Drifting House

Front Cover
Penguin, Feb 2, 2012 - Fiction - 224 pages
3 Reviews
An unflinching portrayal of the Korean immigrant experience from an extraordinary new talent in fiction.

Spanning Korea and the United States, from the postwar era to contemporary times, Krys Lee's stunning fiction debut, Drifting House, illuminates a people torn between the traumas of their collective past and the indignities and sorrows of their present.

In the title story, children escaping famine in North Korea are forced to make unthinkable sacrifices to survive. The tales set in America reveal the immigrants' unmoored existence, playing out in cramped apartments and Koreatown strip malls. A makeshift family is fractured when a shaman from the old country moves in next door. An abandoned wife enters into a fake marriage in order to find her kidnapped daughter.

In the tradition of Chang-rae Lee's Native Speaker and Jhumpa Lahiri's Interpreter of Maladies, Drifting House is an unforgettable work by a gifted new writer.

 

What people are saying - Write a review

LibraryThing Review

User Review  - A_Reader_of_Fictions - LibraryThing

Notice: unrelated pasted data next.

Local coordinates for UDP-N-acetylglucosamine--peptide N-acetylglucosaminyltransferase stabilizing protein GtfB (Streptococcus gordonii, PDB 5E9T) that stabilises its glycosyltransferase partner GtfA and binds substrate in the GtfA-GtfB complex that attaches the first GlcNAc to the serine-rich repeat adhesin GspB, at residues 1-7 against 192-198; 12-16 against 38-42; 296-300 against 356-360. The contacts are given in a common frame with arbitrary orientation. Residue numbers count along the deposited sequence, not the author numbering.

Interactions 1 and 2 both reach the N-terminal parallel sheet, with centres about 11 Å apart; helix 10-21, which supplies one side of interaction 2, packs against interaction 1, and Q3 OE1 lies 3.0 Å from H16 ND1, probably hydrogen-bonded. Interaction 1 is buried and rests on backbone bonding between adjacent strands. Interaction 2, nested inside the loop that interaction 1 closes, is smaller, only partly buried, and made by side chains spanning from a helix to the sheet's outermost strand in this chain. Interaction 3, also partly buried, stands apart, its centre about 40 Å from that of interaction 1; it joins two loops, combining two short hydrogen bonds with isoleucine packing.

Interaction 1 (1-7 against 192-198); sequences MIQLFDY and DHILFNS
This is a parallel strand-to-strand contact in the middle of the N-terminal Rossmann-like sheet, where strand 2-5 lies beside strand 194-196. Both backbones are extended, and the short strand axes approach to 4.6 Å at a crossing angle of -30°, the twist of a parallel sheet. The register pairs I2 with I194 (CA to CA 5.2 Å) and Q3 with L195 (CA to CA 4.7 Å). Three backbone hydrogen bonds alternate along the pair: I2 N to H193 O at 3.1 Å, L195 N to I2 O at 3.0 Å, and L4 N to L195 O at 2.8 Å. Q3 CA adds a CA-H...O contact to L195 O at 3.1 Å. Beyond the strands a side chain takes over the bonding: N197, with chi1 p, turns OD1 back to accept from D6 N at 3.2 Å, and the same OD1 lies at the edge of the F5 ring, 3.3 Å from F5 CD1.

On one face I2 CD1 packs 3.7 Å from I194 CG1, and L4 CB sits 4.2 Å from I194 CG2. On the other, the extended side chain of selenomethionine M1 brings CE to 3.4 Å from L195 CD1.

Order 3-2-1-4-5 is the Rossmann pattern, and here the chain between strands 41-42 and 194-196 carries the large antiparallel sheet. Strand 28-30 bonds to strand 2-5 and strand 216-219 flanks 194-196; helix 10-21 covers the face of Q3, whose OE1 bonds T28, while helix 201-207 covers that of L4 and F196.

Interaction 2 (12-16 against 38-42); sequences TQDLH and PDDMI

Drifting House consists of nine short stories. All of them focus on Koreans or Korean-Americans. The topics of each short story vary greatly, as do the time in which they're set (from the 1970s to ... Read full review

DRIFTING HOUSE

User Review  - Jane Doe - Kirkus

Affecting stories about the conflicts between Korean and American culture.Lee tends to focus on domestic relationships, the tensions—sometimes unbridgeable—between husband and wife, between parent ... Read full review

Contents

A TEMPORARY MARRIAGE
AT THE EDGE OF THE WORLD
THE PASTORS
THE GOOSE FATHER
THE SALARYMAN
DRIFTING HOUSE
THE BELIEVER
BEAUTIFUL WOMEN
ACKNOWLEDGMENTS
Copyright

Other editions - View all

Common terms and phrases

About the author (2012)

Krys Lee was born in Seoul, South Korea, raised in California and Washington, and studied in the United States and England. She was a finalist for Best New American Voices, received a special mention in the 2012 Pushcart Prize XXXVI, and her work has appeared in the Kenyon Review, Narrative magazine, Granta (New Voices), California Quarterly, Asia Weekly, The Guardian, The New Statesman, and Condé Nast Traveller, UK (forthcoming). She lives in Seoul with intervals in San Francisco.
www.kryslee.com

Bibliographic information